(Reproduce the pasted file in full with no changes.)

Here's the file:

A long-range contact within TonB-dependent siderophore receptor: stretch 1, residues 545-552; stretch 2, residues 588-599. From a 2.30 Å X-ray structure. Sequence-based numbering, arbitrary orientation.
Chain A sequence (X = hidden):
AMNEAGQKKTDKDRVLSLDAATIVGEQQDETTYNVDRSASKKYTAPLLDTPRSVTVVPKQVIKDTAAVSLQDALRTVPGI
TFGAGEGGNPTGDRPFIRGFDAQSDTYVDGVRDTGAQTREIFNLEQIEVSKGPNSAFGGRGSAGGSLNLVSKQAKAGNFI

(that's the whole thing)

A long-range contact within TonB-dependent siderophore receptor: stretch 1, residues 545-552; stretch 2, residues 588-599. From a 2.30 Å X-ray structure. Sequence-based numbering, arbitrary orientation.
Chain A sequence (X = hidden):
AMNEAGQKKTDKDRVLSLDAATIVGEQQDETTYNVDRSASKKYTAPLLDTPRSVTVVPKQVIKDTAAVSLQDALRTVPGI
TFGAGEGGNPTGDRPFIRGFDAQSDTYVDGVRDTGAQTREIFNLEQIEVSKGPNSAFGGRGSAGGSLNLVSKQAKAGNFI